“I found the transcript of the New Towns Bill drawn up for parliament in 1946. It’s a lyrical [and] impassioned speech…”
For the latest in my series about those who work on the urban past today, I was lucky enough to speak with Christopher Ian Smith the Director of “New Town Utopia”. Focused upon Basildon in Essex, “New Town Utopia” is a documentary about how the Utopian future envisioned by the planners and builders of Britain’s post-war new towns failed to materialise. This makes the situation grim but not helpless. Through focusing on contemporary Basildon’s musicians, artists and other creatives; the film suggests that even at this time of austerity and neglect of the built environment all might not be lost.
The filmmakers are currently part way through a Kickstarter campaign aimed at raising the funds needed to make the film ready for distribution.
What first made you interested in Basildon?
“Basildon was built to be a hub for the arts [today] you have to smash the surface to glimpse it But it’s there…”
I grew up in Essex and spent a lot of time in Basildon as a child. It always had a sense of ‘otherness’ compared to other towns. This came from the architecture and textures and the intriguing sculptures and public art.
Basildon is representative of many British towns in its economic an social struggles – and not just new towns. The high street is populated with betting shops, pound shops and payday loan peddlers. Artists struggle to get funding or support from the people of the town and local government.
When it comes to art and culture, London (and some other major cities and towns) exist in bubbles. I live in London now – on my street there are 5 art galleries, 4 more than Basildon.
Basildon was built to be a hub for the arts – you have to smash the surface to glimpse it But it’s there, and the people in my film are all ‘artists’ in one sense or another… poet, puppeteer, musician, actor, sculptor. They are all people with talent, fight and never ending belief in the power of the creative spirit. Through exploring the story of the town through their memories and observations it highlights the importance of art and culture to the well-being, happiness and communities that ‘work’.
What were the key steps on the way to the genesis of the New Town Utopia project?
I found the transcript of the New Towns Bill drawn up for parliament in 1946. It’s a lyrical, impassioned speech given in the midst of the post-war government’s progressive and radical policy drive. It evoked a desire to create a new type of citizen – with: “a sense of beauty, culture and civic pride” and evoked Thomas More’s Utopia. Beauty, culture and civic pride are not terms associated with Basildon now. It has a terrible reputation locally and nationally – in fact in popular culture its often referred to as a kind of cultural paradigm ‘the shit British town’. It’s a challenging place that’s been through difficult times, but I knew there was more to the place and its people.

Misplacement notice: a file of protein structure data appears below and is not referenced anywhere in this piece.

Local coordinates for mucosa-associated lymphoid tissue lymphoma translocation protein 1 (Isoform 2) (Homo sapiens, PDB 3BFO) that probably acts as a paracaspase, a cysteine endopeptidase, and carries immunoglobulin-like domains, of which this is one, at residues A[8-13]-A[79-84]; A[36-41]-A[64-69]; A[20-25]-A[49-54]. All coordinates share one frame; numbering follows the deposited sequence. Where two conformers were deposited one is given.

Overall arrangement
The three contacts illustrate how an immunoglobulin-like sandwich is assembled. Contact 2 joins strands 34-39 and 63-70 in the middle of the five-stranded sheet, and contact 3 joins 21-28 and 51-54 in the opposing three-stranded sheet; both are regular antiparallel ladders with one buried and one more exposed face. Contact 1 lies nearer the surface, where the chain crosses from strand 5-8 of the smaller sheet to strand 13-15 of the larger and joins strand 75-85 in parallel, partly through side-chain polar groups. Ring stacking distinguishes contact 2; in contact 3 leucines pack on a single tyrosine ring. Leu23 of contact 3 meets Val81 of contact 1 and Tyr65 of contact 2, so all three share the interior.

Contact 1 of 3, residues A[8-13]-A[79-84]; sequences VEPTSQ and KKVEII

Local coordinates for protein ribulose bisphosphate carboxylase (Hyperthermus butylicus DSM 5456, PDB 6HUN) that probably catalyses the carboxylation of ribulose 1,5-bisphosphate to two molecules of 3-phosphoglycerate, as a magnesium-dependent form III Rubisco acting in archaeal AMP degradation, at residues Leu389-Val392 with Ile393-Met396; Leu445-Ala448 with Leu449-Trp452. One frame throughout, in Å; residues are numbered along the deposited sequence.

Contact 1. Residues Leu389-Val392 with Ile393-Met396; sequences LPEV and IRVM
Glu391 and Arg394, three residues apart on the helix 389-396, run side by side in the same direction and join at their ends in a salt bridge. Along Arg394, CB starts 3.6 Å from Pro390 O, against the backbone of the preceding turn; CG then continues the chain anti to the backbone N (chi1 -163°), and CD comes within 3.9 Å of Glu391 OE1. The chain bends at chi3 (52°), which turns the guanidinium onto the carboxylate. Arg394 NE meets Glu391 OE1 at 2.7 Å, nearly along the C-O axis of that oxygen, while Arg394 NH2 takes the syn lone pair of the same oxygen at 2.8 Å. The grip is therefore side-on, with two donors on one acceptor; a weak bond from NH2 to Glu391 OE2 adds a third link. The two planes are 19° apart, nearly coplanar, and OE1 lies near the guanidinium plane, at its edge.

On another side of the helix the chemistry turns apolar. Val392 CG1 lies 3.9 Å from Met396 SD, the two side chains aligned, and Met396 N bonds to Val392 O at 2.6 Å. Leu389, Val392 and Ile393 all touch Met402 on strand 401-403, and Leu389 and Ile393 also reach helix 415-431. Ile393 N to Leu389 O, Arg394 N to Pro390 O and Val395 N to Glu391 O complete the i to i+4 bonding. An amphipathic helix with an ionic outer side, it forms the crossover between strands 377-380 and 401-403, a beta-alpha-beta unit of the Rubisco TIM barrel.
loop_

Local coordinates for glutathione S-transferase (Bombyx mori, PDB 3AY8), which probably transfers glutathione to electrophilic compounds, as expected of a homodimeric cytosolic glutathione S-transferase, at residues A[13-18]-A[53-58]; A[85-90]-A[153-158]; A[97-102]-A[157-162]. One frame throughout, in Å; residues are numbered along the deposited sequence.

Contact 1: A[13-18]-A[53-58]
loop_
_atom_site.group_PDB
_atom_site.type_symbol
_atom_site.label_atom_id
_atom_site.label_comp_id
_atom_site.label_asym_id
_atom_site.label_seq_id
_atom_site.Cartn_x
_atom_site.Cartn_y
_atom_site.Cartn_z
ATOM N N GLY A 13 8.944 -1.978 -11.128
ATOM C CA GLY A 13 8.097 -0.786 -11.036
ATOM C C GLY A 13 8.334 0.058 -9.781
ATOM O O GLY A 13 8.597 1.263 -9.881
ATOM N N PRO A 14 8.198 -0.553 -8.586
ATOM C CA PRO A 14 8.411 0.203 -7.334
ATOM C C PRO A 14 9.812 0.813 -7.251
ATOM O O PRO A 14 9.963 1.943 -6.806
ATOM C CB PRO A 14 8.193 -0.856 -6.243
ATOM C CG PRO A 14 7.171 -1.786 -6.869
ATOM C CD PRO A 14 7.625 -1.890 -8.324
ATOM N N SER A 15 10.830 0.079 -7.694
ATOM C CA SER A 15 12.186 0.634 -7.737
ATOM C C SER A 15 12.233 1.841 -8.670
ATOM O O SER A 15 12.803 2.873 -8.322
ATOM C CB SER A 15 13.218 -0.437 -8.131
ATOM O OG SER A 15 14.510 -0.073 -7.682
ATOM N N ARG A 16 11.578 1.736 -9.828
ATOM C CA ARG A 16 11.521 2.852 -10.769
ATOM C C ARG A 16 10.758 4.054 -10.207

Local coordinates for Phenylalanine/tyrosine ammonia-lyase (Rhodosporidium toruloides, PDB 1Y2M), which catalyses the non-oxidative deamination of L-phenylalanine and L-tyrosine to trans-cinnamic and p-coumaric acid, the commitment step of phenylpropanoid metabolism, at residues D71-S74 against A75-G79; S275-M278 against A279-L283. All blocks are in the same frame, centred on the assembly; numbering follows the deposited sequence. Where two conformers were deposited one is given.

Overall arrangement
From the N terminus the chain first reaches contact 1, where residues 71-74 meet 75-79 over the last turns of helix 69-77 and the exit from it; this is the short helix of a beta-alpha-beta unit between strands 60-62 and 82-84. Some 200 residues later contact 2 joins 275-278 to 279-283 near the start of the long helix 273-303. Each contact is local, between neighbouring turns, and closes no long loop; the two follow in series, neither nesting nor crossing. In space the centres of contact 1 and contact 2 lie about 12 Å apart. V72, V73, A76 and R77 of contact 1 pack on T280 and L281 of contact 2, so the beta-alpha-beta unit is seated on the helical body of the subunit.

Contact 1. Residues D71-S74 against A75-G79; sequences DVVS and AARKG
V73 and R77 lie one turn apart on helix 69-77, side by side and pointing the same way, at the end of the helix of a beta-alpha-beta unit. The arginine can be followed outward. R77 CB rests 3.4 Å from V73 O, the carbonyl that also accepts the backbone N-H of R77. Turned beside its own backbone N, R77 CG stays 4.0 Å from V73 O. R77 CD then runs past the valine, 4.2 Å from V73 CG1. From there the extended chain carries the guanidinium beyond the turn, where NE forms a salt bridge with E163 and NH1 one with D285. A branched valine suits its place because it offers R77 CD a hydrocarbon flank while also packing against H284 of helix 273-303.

What did Basildon’s residents make of the film’s concept?
Those interested in art and the town’s history have been very vocal and active in supporting the film. But the general populace has been fairly apathetic towards it – which is a shame but when the film comes out I’ll try to arrange free screenings to get as many people as possible to experience it.
How did you come across the film’s participants?
“Those interested in art and the town’s history have been very vocal and active in supporting the film.”
It really has been a four year process – a combination of research and networking gradually led me to discover and meet different characters. Its been a privilege to share in the lives of so many interesting people.
Most contributors didn’t need much persuading to be in the film – all had something to say about the town!
Are there any stories or characters you are especially looking forward to sharing?
It’s difficult to pick, but Steve Waters, who inspired the whole film with his activism through puppets and colourful life is crucial to the film. The story of Alan Joyce is a challenging one filled with humour and tragedy. He died a few years back but left a shed full of amazing, abstract, anti-capitalist paintings. He’s survived by a fantastic family who took part on the film.
“I hope this opens up debate about how important art and culture is to well-being and happiness…”
Does the film reach any conclusions about where a wrong turn was taken on the road to “utopia”?
Basildon’s history is complicated, but over the years it has had to deal with: industry (and key jobs) moving out in the ’70s and ’80s; right-to-buy leading to upwardly mobile migration… out of the town; self-serving and/or weak local politicians, lack of art and culture funding from national government, out of town development sucking life out of the high street, and some pretty bad luck at times.
What do you hope viewers take away from the film?
I hope this opens up debate about how important art and culture is to well-being and happiness (and this what role it should play in education and communities) – but also shines a light on towns outside of London that aren’t just dismissed as racist/Brexit.
If you would like to support the “New Town Utopia” project their kickstarter can be found here. You can follow the film’s progress on Twitter, Instagram and Facebook. If you would like to read about other people actively involved in understanding, interpreting and sharing the historic urban environment see here.